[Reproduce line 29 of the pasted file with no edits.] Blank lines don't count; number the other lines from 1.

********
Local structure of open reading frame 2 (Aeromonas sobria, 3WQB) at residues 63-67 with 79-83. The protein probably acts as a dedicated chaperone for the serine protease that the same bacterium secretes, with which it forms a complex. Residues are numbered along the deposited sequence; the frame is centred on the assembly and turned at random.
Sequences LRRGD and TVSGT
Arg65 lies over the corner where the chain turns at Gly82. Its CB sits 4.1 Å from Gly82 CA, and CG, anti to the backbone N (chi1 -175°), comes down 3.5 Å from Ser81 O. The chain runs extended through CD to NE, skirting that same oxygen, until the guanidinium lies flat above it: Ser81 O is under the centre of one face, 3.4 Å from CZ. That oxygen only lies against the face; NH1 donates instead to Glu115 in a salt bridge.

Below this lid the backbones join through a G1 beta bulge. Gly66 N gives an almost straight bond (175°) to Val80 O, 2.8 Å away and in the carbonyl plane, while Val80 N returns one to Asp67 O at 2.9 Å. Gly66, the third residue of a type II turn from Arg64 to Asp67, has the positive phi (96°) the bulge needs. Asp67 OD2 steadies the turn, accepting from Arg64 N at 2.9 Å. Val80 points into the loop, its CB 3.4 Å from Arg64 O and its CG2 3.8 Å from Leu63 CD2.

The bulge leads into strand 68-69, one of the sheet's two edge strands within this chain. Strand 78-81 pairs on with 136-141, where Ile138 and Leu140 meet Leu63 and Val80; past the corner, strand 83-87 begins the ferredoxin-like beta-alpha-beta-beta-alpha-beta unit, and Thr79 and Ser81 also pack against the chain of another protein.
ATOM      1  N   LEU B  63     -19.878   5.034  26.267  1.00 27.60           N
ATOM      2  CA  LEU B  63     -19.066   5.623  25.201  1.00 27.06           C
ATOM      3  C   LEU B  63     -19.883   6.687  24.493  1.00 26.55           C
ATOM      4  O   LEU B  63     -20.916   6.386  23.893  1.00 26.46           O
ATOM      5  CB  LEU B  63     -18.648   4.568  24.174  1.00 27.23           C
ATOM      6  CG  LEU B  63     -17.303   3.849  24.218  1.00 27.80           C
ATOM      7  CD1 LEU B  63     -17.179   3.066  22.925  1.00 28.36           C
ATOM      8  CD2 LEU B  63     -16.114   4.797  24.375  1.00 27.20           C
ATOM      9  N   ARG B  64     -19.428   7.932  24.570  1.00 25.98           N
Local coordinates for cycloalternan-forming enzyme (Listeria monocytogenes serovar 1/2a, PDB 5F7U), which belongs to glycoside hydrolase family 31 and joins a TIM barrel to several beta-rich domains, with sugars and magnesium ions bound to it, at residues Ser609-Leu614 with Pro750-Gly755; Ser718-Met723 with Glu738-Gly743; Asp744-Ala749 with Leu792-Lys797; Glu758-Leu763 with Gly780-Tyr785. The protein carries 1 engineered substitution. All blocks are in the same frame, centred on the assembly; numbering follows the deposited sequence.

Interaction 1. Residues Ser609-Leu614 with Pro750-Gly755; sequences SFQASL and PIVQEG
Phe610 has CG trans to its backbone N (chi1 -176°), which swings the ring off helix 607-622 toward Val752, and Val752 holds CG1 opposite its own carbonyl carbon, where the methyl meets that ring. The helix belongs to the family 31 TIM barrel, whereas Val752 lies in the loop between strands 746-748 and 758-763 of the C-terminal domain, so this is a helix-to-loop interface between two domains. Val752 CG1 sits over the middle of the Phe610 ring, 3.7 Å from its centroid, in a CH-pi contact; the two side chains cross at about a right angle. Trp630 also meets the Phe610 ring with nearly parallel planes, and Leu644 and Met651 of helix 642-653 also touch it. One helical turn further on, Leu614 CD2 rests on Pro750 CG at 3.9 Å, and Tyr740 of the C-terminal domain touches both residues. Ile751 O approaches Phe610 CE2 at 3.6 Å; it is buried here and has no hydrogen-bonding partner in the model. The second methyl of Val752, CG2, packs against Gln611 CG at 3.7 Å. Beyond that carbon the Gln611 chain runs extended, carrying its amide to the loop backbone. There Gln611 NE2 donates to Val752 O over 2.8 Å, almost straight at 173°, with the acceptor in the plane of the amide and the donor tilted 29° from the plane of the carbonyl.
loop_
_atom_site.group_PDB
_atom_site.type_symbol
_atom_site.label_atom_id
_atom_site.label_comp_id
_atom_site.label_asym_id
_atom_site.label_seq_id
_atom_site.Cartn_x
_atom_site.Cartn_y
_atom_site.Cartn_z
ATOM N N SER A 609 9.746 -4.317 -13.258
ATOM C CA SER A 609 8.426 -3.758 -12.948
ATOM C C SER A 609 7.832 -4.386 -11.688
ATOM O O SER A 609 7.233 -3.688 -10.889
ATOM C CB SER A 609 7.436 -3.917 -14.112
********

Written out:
ATOM C CA SER A 609 8.426 -3.758 -12.948